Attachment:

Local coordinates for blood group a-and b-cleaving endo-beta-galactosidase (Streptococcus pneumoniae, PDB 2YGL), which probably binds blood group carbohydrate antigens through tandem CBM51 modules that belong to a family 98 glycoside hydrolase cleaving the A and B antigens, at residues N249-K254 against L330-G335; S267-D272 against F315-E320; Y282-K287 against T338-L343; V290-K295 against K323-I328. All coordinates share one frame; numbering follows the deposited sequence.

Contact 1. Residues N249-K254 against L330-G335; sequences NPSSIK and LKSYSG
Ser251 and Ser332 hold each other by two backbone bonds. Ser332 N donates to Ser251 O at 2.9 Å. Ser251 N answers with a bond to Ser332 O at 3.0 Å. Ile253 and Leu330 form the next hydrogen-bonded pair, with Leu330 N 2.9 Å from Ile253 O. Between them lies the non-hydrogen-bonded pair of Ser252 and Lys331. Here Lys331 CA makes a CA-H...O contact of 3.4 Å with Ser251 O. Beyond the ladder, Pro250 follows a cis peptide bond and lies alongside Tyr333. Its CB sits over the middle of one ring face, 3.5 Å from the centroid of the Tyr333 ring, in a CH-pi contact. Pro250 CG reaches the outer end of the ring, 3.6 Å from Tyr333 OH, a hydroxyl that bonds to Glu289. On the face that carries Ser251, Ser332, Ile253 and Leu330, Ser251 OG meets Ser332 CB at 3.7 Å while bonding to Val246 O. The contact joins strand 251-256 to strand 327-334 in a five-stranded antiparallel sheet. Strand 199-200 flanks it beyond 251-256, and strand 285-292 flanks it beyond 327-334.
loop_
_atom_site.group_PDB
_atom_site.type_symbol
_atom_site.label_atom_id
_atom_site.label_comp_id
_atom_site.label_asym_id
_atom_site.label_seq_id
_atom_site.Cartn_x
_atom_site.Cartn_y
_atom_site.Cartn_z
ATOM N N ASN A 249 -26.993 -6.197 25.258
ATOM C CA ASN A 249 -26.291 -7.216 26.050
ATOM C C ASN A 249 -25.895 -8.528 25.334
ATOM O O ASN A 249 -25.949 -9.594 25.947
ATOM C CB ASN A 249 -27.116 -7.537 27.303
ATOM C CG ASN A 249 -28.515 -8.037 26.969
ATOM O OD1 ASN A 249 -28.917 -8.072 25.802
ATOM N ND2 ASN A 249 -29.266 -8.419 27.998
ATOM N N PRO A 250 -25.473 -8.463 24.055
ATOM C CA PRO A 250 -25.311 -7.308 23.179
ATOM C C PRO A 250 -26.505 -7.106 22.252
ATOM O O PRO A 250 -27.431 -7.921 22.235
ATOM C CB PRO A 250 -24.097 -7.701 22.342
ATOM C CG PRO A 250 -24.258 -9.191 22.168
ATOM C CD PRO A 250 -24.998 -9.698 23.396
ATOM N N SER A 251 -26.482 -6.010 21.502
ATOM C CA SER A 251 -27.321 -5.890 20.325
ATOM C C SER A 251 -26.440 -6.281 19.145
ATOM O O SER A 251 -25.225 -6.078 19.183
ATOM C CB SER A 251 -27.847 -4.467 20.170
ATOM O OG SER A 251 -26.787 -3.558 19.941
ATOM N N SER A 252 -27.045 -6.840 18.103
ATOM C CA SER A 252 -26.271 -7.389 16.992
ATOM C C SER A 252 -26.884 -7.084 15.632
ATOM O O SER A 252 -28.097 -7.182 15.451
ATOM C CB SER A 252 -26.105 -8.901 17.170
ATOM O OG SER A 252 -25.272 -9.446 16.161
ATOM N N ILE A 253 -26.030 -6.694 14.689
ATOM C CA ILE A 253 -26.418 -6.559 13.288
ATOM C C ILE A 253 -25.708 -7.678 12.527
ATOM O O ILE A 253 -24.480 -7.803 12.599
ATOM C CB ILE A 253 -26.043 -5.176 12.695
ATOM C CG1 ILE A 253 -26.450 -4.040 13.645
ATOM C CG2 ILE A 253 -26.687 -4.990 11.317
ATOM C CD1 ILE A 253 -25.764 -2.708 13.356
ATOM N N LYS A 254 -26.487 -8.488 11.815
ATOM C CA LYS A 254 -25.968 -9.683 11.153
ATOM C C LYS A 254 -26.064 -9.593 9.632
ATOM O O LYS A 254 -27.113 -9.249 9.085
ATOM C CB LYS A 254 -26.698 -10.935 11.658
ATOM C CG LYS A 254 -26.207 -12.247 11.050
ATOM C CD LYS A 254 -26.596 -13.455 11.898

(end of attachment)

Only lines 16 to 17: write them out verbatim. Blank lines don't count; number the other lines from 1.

ATOM C C ASN A 249 -25.895 -8.528 25.334
ATOM O O ASN A 249 -25.949 -9.594 25.947